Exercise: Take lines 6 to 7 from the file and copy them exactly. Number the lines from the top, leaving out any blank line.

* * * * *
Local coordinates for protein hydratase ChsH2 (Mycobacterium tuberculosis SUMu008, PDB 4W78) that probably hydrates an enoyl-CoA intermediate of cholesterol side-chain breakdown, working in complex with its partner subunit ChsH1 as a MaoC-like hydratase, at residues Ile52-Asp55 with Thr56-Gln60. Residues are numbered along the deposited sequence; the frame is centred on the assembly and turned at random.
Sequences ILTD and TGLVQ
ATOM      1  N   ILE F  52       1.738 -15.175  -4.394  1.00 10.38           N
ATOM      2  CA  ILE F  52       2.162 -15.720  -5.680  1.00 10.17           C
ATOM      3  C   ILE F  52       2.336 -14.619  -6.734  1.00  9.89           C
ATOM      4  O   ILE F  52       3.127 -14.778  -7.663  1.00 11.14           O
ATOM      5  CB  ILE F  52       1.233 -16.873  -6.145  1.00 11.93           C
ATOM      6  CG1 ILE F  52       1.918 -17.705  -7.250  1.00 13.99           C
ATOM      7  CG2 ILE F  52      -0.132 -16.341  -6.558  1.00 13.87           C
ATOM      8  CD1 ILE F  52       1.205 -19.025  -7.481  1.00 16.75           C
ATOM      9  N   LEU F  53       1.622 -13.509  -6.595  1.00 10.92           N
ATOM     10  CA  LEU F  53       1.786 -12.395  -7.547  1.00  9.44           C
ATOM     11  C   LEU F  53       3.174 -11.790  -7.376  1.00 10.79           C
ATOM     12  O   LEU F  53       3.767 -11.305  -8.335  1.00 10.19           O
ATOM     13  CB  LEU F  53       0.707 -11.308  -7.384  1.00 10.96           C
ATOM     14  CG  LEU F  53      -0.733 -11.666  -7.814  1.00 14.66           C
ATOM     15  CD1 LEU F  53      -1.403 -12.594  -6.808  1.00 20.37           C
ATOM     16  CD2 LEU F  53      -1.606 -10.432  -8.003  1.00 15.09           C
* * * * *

ATOM      4  O   ILE F  52       3.127 -14.778  -7.663  1.00 11.14           O
ATOM      5  CB  ILE F  52       1.233 -16.873  -6.145  1.00 11.93           C